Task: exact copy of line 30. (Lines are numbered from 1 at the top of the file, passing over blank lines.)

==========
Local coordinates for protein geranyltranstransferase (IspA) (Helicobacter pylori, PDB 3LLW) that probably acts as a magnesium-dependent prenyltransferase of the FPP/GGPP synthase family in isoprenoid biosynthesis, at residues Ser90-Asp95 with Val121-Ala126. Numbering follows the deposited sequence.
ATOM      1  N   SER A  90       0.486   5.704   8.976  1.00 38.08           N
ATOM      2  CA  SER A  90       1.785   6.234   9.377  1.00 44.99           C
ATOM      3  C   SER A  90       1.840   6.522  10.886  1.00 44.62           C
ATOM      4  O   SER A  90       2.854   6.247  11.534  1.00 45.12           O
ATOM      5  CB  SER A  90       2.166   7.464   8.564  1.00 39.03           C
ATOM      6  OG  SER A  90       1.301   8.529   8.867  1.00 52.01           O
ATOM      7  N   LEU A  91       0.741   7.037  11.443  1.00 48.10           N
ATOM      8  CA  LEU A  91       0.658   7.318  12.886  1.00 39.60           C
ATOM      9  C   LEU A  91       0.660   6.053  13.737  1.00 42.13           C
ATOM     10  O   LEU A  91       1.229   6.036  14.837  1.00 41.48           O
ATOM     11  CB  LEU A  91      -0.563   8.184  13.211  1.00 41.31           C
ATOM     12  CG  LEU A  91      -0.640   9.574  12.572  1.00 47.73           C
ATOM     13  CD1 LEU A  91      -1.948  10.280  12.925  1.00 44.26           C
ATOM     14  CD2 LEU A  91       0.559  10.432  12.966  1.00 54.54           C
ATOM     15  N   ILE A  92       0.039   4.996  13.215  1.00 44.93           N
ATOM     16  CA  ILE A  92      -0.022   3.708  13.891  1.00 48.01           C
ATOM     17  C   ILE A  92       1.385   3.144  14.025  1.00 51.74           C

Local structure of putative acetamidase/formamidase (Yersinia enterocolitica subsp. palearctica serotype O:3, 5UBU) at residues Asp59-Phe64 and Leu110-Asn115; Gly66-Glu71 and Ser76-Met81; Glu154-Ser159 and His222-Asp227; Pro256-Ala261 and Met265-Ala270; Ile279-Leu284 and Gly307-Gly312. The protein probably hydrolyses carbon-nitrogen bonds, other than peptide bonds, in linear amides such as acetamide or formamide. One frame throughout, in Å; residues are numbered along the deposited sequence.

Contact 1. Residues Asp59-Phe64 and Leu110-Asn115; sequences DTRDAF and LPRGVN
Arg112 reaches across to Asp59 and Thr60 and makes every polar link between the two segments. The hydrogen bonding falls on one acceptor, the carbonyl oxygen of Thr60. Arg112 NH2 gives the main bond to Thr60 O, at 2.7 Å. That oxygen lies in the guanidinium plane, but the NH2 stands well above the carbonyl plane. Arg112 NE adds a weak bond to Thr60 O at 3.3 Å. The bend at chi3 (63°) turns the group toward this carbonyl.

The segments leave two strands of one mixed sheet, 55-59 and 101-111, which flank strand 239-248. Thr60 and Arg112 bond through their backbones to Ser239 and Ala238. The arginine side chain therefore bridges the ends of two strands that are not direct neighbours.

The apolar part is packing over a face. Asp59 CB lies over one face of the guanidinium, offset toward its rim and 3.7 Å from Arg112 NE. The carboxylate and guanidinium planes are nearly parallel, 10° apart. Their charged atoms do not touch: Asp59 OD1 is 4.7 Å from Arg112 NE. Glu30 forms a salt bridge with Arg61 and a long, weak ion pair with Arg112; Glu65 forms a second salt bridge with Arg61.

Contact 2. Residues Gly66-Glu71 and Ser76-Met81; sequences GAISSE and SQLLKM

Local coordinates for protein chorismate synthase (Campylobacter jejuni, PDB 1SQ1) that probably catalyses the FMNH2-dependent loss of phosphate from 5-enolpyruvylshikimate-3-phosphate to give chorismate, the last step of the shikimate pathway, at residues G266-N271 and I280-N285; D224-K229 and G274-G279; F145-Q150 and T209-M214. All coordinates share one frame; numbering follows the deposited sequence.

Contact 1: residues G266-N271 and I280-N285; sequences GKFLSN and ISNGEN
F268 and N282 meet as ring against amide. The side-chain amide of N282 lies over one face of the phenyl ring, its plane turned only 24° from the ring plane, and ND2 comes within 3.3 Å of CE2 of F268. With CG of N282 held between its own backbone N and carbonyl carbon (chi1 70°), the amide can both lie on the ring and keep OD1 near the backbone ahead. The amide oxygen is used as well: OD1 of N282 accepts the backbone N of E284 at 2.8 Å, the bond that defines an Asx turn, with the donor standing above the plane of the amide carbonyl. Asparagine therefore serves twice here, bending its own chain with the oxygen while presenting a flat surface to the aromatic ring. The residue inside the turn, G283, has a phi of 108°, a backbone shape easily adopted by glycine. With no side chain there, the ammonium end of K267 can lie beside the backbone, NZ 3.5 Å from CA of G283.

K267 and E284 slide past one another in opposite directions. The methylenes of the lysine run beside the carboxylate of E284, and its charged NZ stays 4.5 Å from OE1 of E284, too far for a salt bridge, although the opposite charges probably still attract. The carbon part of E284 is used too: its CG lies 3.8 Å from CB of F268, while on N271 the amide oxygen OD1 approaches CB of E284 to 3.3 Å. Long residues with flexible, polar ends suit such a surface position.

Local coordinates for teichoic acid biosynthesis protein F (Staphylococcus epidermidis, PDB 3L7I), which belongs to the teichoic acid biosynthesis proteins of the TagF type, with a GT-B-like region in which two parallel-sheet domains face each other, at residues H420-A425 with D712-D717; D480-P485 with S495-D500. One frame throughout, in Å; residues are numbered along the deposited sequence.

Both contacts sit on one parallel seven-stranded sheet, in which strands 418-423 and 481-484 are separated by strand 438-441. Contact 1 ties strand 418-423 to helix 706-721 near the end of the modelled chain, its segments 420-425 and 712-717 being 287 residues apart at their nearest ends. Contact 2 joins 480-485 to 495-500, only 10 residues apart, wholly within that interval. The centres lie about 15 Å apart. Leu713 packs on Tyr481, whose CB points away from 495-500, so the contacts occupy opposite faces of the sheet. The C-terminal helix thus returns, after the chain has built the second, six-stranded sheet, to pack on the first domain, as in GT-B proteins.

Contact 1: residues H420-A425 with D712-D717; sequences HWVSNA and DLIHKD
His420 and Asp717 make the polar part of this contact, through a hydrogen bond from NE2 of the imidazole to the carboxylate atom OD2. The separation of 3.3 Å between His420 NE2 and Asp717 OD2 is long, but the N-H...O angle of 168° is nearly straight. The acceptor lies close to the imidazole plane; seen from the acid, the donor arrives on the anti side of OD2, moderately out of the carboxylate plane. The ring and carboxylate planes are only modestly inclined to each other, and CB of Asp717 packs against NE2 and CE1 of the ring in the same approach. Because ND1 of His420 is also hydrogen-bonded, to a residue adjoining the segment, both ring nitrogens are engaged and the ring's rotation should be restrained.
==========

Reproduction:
Both contacts sit on one parallel seven-stranded sheet, in which strands 418-423 and 481-484 are separated by strand 438-441. Contact 1 ties strand 418-423 to helix 706-721 near the end of the modelled chain, its segments 420-425 and 712-717 being 287 residues apart at their nearest ends. Contact 2 joins 480-485 to 495-500, only 10 residues apart, wholly within that interval. The centres lie about 15 Å apart. Leu713 packs on Tyr481, whose CB points away from 495-500, so the contacts occupy opposite faces of the sheet. The C-terminal helix thus returns, after the chain has built the second, six-stranded sheet, to pack on the first domain, as in GT-B proteins.